When co-workers repeatedly sniffed a new hire in a “sexually suggestive” manner, the new hire could have suffered unlawful harassment, the U.S. Court of Appeals for the Fifth Circuit has ruled.
In Royal v. CCC&R Tres Arboles, LLC, Tonia Royal, a leasing manager, alleged that two male maintenance workers repeatedly hovered over her desk, “sniffed” her, and engaged in other conduct that was sexual and made her uncomfortable (such as sitting with legs spread open).
When she complained, her assistant manager allegedly told her to “let it slide” and stated something along the lines of “you know how men are like when they get out of prison.” One of the accused said he sniffed her because he needed a “release.”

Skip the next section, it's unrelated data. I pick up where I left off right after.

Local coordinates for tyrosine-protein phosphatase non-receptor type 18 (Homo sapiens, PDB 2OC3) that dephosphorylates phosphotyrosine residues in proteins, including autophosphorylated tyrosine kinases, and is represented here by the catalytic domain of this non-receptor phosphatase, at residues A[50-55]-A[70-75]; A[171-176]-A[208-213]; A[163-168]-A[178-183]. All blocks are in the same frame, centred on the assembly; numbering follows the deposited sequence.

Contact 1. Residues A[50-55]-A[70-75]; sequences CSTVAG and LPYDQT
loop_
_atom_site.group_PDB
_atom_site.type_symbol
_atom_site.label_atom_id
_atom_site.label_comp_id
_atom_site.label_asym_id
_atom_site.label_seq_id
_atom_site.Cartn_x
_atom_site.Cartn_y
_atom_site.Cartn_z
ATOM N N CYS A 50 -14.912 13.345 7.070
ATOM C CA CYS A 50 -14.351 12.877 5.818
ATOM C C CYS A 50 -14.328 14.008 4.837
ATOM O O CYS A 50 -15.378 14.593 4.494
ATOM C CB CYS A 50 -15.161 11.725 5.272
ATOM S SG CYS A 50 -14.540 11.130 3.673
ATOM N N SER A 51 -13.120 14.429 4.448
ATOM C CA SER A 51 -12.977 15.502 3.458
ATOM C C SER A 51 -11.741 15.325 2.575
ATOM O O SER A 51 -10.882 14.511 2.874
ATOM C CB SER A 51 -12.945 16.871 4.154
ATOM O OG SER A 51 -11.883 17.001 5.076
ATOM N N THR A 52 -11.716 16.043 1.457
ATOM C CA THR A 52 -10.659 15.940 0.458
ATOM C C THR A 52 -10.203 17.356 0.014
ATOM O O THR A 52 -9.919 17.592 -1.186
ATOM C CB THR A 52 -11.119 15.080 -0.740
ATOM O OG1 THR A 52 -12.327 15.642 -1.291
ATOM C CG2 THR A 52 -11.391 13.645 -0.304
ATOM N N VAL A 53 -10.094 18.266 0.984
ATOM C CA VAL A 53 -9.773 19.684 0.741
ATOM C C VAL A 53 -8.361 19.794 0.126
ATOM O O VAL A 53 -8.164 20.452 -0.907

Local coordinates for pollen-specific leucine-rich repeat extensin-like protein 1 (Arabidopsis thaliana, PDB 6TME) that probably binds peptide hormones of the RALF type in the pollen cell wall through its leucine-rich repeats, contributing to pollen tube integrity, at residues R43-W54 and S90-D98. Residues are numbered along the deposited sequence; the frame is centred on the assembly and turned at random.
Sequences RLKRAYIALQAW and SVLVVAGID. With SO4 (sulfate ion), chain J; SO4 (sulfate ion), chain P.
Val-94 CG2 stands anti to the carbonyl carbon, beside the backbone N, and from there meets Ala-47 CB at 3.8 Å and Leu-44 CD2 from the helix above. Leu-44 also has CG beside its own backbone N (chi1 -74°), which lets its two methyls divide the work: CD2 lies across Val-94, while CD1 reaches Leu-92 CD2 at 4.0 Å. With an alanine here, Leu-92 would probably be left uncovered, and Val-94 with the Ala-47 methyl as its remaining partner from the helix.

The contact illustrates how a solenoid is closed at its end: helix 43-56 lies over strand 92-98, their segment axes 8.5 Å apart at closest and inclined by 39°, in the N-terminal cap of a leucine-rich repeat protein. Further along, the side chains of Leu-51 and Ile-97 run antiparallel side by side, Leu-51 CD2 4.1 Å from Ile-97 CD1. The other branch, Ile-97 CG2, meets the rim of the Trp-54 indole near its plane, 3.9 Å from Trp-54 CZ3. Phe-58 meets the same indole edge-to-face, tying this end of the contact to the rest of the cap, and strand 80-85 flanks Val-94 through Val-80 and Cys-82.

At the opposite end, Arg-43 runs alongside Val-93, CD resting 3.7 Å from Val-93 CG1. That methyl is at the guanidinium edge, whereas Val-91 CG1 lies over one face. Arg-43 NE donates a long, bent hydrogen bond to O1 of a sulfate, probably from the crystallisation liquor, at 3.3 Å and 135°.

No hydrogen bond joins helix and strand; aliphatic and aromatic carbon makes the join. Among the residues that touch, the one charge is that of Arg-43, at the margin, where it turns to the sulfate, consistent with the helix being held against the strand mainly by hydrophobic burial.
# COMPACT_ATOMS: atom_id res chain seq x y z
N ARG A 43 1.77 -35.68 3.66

In a decision that might make Coco Chanel snort, the court ruled that unwelcome, sexual sniffing could amount to harassment, and, if the employee complained about it and was then fired, she could have a retaliation claim.
Michael Homans is a Labor & Employment attorney and Chair of the Litigation Department at Flaster Greenberg PC. For more employment law updates, including news and links to important information pertaining to legal developments that may affect your business, subscribe to Michael’s blog, or follow him on Twitter @EmployLawUpdate.
Tagged: sexual harassment